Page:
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Joule-Thomson Inversion Point

Joule-Thomson Inversion Point

Joule-Thomson Inversion Point

Hello Everyone,
Using WinSim, I am simulating natural gas stream conditions from an onshore wellhead to downstream of the first choke.

Wellhead Properties
T = 300F
P = 12,000psig
SG = 0.646
ΔP across choke = 5000psi

After the choke, the gas temperature increases a few degrees (T = 302.2F). However, real world observations make me think the temperature should decrease significantly. I suspect that the increase in temperature is due to the high pressure of the well, which puts my Joule-Thomson coefficient past its inversion point. Therefore, as the gas expands it heats up rather than cools down.

Basically, I don't fully trust these results and I would appreciate any comments or direction. Thanks!

RE: Joule-Thomson Inversion Point

Believe it or not, methane will increase in temp during a pressure drop at those high starting pressures.

RE: Joule-Thomson Inversion Point

can't you model the valve with a flash operation such as H-P and a proper EOS such as Soave Redlich Kwong ?
Joule-Thomson calculated at initial t, p provides dT/dP at initial conditions, it is NOT constant over that pressure range,
better to integrate enthalpy or another property to estimate the final results,
I have a different software (Prode Properties) but results from different simulators providing the same composition and thermodynamics should be close,
I can't compare the values (you do not provide the composition) but I expect that you should get correct values with the proper method...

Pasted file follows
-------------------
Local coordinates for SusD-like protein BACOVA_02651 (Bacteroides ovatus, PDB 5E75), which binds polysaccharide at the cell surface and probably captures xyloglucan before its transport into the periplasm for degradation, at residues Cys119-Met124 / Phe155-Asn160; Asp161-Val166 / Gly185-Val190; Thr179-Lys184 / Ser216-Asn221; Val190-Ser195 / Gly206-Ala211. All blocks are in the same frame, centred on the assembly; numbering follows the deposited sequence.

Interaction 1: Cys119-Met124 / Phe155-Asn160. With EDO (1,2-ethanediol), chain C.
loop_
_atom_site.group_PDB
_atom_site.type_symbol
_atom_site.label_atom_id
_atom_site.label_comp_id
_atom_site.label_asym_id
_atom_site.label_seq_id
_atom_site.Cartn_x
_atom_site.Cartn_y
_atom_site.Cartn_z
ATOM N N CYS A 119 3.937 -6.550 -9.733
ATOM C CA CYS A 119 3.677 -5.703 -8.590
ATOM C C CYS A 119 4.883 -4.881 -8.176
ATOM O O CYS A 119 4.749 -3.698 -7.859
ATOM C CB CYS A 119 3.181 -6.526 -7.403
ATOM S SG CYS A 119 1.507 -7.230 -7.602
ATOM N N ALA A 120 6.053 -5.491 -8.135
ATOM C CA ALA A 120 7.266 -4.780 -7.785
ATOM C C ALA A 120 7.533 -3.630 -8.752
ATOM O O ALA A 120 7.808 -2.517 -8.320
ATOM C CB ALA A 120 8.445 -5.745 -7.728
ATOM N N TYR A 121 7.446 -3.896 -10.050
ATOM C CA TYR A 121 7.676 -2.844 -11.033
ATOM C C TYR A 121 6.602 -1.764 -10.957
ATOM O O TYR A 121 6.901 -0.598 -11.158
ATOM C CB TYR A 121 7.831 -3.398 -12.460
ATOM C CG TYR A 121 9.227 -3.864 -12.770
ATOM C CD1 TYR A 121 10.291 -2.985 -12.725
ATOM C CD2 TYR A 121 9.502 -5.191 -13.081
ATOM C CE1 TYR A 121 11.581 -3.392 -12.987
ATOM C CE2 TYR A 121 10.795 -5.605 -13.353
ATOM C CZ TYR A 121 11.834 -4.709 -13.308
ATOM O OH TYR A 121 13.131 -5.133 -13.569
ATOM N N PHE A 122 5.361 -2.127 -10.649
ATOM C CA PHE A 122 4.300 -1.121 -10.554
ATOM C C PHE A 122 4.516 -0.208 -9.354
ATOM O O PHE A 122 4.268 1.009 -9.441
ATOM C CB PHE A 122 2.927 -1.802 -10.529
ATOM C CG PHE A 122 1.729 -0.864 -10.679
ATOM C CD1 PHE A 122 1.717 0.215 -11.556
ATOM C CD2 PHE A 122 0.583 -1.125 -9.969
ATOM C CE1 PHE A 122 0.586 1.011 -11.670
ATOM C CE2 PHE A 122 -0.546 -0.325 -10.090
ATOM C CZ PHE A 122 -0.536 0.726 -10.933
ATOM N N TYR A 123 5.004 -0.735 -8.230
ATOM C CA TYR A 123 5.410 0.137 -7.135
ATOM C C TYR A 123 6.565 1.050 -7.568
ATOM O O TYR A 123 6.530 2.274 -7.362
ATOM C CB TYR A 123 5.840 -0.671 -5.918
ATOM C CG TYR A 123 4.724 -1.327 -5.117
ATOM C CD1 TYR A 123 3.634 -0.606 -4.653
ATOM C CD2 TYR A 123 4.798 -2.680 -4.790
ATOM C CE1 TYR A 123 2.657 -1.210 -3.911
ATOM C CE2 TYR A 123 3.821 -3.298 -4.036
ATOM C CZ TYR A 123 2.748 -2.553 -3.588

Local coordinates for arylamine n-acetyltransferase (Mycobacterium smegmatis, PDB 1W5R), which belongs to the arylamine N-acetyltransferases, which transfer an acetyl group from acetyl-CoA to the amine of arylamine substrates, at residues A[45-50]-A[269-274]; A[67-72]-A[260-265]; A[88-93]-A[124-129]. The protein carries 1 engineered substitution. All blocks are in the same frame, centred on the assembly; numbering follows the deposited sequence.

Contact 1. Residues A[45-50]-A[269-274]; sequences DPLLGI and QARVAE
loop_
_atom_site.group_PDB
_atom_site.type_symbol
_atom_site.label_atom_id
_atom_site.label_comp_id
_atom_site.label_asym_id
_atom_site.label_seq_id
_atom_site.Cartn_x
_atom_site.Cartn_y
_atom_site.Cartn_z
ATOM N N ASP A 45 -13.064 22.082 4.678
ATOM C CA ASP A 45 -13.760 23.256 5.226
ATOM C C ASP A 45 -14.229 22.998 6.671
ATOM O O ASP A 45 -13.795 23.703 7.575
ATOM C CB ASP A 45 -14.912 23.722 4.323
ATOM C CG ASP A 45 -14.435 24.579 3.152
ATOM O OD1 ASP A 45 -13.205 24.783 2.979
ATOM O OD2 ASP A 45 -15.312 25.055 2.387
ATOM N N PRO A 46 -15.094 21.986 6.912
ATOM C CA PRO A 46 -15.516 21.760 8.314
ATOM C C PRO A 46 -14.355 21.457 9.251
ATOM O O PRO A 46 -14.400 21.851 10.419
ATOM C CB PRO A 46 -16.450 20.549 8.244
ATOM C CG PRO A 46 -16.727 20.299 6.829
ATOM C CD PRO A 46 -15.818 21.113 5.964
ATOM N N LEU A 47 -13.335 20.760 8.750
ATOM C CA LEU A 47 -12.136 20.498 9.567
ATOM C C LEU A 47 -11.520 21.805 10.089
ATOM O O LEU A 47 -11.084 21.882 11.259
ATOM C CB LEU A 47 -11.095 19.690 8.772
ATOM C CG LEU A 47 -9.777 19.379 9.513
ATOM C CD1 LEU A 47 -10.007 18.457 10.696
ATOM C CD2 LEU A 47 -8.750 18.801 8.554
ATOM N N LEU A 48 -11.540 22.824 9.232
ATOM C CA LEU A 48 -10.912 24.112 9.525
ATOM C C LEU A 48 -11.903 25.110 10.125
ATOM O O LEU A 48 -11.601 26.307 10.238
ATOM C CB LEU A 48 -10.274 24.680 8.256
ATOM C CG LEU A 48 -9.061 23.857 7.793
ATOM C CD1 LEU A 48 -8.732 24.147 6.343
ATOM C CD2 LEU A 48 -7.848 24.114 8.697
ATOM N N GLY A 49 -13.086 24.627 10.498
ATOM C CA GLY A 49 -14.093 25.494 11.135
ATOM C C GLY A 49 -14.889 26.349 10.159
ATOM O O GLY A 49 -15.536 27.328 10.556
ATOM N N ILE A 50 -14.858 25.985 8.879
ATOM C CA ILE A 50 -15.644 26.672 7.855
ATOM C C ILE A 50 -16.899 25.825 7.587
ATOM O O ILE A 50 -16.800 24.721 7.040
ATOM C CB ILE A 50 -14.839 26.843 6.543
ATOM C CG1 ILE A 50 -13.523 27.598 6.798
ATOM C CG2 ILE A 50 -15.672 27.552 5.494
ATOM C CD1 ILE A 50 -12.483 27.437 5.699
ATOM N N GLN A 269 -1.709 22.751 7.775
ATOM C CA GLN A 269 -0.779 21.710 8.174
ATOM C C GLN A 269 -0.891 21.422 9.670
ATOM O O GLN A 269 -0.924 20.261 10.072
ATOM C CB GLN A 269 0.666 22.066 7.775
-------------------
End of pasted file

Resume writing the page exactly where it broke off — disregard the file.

RE: Joule-Thomson Inversion Point

Reverse (or negavite) JT is a fact (judging from your text i guess you already knew this). The range that you mention would be the exact point where it occurs.

But i would recommend using PR (or deriviates) for these high pressures since you are outside the recommended range for e.g. SRK (i dont see what EOS you use).I dont see exactly why delittle

Best regards,


RE: Joule-Thomson Inversion Point

no problems about different opinions about applications of SRK vs PR equations of state, these EOS are available in almost all simulators and one can test both,
by the way many papers suggest SRK over PR for natural gas mixtures.
At some conditions positive dT/dP may occour but for such large pressure drops (ΔP across choke = 5000psi) I would model the choke with a H-P or equivalent operation (see my previous post) instead of assuming constant dT/dP (i.e. estimating final temperature based on a constant Joule-Thomson).

RE: Joule-Thomson Inversion Point

I used to use winsim a lot, but its been a while. I seem to remember that their valve model was rather flexible. But i would assume that the standard was an isenthalpic process and not using a constant JT coefficient.

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